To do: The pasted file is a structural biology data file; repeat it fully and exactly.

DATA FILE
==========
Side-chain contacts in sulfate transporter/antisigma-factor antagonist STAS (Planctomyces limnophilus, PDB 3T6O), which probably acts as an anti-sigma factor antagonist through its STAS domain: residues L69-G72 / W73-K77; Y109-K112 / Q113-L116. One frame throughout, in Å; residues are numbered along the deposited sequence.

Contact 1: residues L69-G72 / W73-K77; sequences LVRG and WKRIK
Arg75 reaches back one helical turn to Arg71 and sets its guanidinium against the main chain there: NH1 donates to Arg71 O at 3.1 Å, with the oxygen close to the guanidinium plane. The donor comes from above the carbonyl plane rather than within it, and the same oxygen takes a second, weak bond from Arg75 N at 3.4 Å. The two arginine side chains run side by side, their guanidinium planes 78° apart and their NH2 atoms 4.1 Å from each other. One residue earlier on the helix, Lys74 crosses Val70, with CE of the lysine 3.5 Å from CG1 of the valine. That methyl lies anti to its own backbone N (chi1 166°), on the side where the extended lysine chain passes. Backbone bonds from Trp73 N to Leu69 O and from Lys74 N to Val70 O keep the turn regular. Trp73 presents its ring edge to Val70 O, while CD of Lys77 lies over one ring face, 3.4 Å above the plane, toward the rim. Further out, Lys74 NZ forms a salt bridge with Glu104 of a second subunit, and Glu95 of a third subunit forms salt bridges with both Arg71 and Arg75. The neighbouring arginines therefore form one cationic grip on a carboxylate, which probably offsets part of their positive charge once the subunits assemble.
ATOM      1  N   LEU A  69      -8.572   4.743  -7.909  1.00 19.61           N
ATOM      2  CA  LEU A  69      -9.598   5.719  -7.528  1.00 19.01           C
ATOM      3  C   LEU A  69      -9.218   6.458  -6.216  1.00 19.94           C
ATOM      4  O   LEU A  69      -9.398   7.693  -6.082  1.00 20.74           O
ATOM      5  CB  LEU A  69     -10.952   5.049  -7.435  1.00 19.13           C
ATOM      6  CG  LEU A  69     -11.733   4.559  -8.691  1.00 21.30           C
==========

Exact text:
Side-chain contacts in sulfate transporter/antisigma-factor antagonist STAS (Planctomyces limnophilus, PDB 3T6O), which probably acts as an anti-sigma factor antagonist through its STAS domain: residues L69-G72 / W73-K77; Y109-K112 / Q113-L116. One frame throughout, in Å; residues are numbered along the deposited sequence.

Contact 1: residues L69-G72 / W73-K77; sequences LVRG and WKRIK
Arg75 reaches back one helical turn to Arg71 and sets its guanidinium against the main chain there: NH1 donates to Arg71 O at 3.1 Å, with the oxygen close to the guanidinium plane. The donor comes from above the carbonyl plane rather than within it, and the same oxygen takes a second, weak bond from Arg75 N at 3.4 Å. The two arginine side chains run side by side, their guanidinium planes 78° apart and their NH2 atoms 4.1 Å from each other. One residue earlier on the helix, Lys74 crosses Val70, with CE of the lysine 3.5 Å from CG1 of the valine. That methyl lies anti to its own backbone N (chi1 166°), on the side where the extended lysine chain passes. Backbone bonds from Trp73 N to Leu69 O and from Lys74 N to Val70 O keep the turn regular. Trp73 presents its ring edge to Val70 O, while CD of Lys77 lies over one ring face, 3.4 Å above the plane, toward the rim. Further out, Lys74 NZ forms a salt bridge with Glu104 of a second subunit, and Glu95 of a third subunit forms salt bridges with both Arg71 and Arg75. The neighbouring arginines therefore form one cationic grip on a carboxylate, which probably offsets part of their positive charge once the subunits assemble.
ATOM      1  N   LEU A  69      -8.572   4.743  -7.909  1.00 19.61           N
ATOM      2  CA  LEU A  69      -9.598   5.719  -7.528  1.00 19.01           C
ATOM      3  C   LEU A  69      -9.218   6.458  -6.216  1.00 19.94           C
ATOM      4  O   LEU A  69      -9.398   7.693  -6.082  1.00 20.74           O
ATOM      5  CB  LEU A  69     -10.952   5.049  -7.435  1.00 19.13           C
ATOM      6  CG  LEU A  69     -11.733   4.559  -8.691  1.00 21.30           C